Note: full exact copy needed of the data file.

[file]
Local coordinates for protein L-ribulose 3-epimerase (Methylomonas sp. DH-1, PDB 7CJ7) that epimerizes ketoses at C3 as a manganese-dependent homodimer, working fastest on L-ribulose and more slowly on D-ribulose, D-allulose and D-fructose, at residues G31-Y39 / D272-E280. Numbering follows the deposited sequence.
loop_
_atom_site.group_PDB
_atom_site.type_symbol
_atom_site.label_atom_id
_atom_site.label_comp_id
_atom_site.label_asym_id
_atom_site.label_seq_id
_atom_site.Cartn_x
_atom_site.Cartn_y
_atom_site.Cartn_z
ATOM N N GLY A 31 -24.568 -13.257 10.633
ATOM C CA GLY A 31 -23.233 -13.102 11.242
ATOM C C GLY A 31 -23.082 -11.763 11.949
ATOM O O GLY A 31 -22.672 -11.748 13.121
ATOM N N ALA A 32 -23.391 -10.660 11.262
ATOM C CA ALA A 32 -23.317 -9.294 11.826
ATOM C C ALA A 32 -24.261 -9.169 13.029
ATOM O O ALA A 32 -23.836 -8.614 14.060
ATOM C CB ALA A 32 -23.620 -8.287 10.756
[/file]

Local coordinates for protein L-ribulose 3-epimerase (Methylomonas sp. DH-1, PDB 7CJ7) that epimerizes ketoses at C3 as a manganese-dependent homodimer, working fastest on L-ribulose and more slowly on D-ribulose, D-allulose and D-fructose, at residues G31-Y39 / D272-E280. Numbering follows the deposited sequence.
loop_
_atom_site.group_PDB
_atom_site.type_symbol
_atom_site.label_atom_id
_atom_site.label_comp_id
_atom_site.label_asym_id
_atom_site.label_seq_id
_atom_site.Cartn_x
_atom_site.Cartn_y
_atom_site.Cartn_z
ATOM N N GLY A 31 -24.568 -13.257 10.633
ATOM C CA GLY A 31 -23.233 -13.102 11.242
ATOM C C GLY A 31 -23.082 -11.763 11.949
ATOM O O GLY A 31 -22.672 -11.748 13.121
ATOM N N ALA A 32 -23.391 -10.660 11.262
ATOM C CA ALA A 32 -23.317 -9.294 11.826
ATOM C C ALA A 32 -24.261 -9.169 13.029
ATOM O O ALA A 32 -23.836 -8.614 14.060
ATOM C CB ALA A 32 -23.620 -8.287 10.756